JB- thanks for taking the time comment and thoughtfully push back. You case is compelling. I see a culture of disciple and mission as similar enough, that given the context, I could see how discipleship is a more important emphasis. Thank you for your contribution.

  • Will Mancini says:

    Thanks for jumping into the conversation suzie!

  • Tom Rawls says:

    What a great discussion. Its something we at Proclaimers have been talking about for the last decade. We say that being “motivated by the cause of Christ” is the most important ingredient to our culture. It is the matrix over which everything else functions. It is the “why” to every activity in our church. It’s the why to discipleship etc…

    Discipleship can be a detour or a “noble distraction” if not taken within the context of Mission. Jesus said go AND make disciples – He didn’t say go and then make disciples. But we go and make – we make disciples as we go – we go making disciples – but we must prioritise the going. But must never forget that as we go we make.

    Making disciples can become an end in it self – but if discipleship is motivated by Christ’s cause then we will continue to GO and we will continue to simultaneously MAKE disciples who GO.

    As a pastor in a small town in England (about half a million in our district) we need to see MISSION as the primary ingredient to a healthy church. We say our vision is “… the salvation of our city.” As a church we want to “seek and save those who are lost” and we inspire and motivate people in this great cause.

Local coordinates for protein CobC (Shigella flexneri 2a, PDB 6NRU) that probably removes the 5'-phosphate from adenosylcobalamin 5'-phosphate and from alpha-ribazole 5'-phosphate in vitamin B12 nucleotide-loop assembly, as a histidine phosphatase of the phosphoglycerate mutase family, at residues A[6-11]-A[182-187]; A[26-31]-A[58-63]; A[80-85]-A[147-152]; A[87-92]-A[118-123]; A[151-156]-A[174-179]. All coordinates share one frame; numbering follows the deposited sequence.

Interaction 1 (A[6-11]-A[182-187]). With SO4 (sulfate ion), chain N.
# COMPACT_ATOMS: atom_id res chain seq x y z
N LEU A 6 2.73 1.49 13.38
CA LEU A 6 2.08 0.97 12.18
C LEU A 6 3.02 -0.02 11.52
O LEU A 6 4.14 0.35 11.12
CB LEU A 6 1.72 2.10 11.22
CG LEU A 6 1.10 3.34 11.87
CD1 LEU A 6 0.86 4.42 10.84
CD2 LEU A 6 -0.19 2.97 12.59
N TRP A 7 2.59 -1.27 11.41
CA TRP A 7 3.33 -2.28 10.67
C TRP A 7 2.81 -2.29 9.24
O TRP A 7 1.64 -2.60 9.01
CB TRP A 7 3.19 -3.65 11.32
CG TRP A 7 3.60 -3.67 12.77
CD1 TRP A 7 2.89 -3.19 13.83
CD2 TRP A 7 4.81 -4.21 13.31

P.S. Love your stuff a lot Will – you add value! Thanks.

    Tom Rawls
    Lead Pastor Proclaimers
    Norwich, England
    http://www.proclaimers.com

  • John Beck says:

    Why should there be an either/or? What is most important? It all is most important.
    This reminds me of when Paul talks about the different body parts in I Cor 12. It is all necessary to fulfill the full mission of Christ.
    We pose these questions as if we need to prioritize God’s will. In reality, we must focus on all aspects, and create a culture that promotes all these things.
    We tend to get caught up in whatever the latest trend is. The fact is, the latest trend is only a new trend because we have finally realized it is something we should have been doing all the time. Then, all focus gets put on that one thing.
    I would encourage churches to focus on a culture that draws out the God-given passions and strengths of the entire congregation so that the entire body works together to fulfill all that God expects.

    John Beck